We should rename Australian things


I’m on personal leave for a couple of weeks, and find myself in the Blue Mountains once more. It’s such a beautiful part of the world, and feels so far from inner Sydney despite only being a few hours away by train. It’s become a sanctuary for me during Covid times.

Wandering along one of the walking trails near Echo Point and the Three Sisters (an unintentional band name if ever I heard one), I was struck by this sign foregrounding one of the most jaw-dropping vistas in the world:

Sign saying The Prince Henry Cliff Walk.

Is that… is that the best we can do? A World Heritage site with rock formations dating back further than any other continent on Earth, and it’s called… the Prince Henry Cliff Walk?

Nowhere will beat Jersey City, New Jersey for me; a city named for a state that took its name from an island. But with all the New things in the United States, and British things in Canada, I think Australia has them beat with our uninspired names. The bulk of our state and territories merely describe where they are, what they are, or have ties to the British monarchy:

  • Australian Capital Territory
  • Northern Territory
  • New South Wales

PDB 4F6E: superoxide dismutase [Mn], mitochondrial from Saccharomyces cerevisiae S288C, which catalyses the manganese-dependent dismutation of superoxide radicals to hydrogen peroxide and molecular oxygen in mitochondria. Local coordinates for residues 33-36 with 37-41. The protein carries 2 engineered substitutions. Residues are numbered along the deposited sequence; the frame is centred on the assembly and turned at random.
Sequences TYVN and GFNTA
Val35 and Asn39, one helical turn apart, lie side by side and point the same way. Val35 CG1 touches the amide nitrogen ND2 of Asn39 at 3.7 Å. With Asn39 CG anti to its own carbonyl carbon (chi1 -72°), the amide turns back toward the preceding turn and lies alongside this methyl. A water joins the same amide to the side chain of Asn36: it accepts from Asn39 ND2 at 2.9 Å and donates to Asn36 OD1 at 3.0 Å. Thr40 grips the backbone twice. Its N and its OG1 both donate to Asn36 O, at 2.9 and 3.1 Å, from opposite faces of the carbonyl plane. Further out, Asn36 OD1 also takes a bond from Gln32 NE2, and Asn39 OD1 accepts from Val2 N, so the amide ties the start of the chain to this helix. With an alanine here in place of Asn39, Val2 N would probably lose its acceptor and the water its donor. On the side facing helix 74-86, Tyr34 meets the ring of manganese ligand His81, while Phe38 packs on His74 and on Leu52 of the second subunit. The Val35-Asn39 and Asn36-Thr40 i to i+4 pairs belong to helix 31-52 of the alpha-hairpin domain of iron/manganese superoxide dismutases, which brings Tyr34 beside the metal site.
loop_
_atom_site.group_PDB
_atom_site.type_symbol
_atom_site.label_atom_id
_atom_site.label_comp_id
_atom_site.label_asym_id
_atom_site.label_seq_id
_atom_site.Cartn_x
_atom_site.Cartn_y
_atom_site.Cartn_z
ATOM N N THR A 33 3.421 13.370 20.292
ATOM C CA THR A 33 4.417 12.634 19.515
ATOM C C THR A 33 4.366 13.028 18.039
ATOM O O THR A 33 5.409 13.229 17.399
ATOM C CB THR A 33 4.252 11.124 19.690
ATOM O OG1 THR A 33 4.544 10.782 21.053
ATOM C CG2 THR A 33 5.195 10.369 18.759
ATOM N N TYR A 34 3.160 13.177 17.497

• Queensland
  • South Australia (which isn’t even accurate)
  • Victoria
  • Western Australia

That leaves us with Jervis Bay, Norfolk Island, and Tasmania? I guess they’re better, but still a far cry from what we could have. And don’t get me started on our state flags.

What strikes me as ridiculous, aside from the inanity of it all, is that we have so many amazing Native Australian languages here, all rich with unique words and pre-existing place names we could be using. Instead we’re stuck, much like our constitution and head of state, with glorified hand-me-downs that are ill-fitting and smell of inbred mothballs. I’m not sure how a mothball can be inbred, but have you seen some European royalty?

I’d say we can do better, but clearly we can’t at present. Let’s change this!

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Ruben Schade is a technical writer and infrastructure architect in Sydney, Australia who refers to himself in the third person in bios. Hi!

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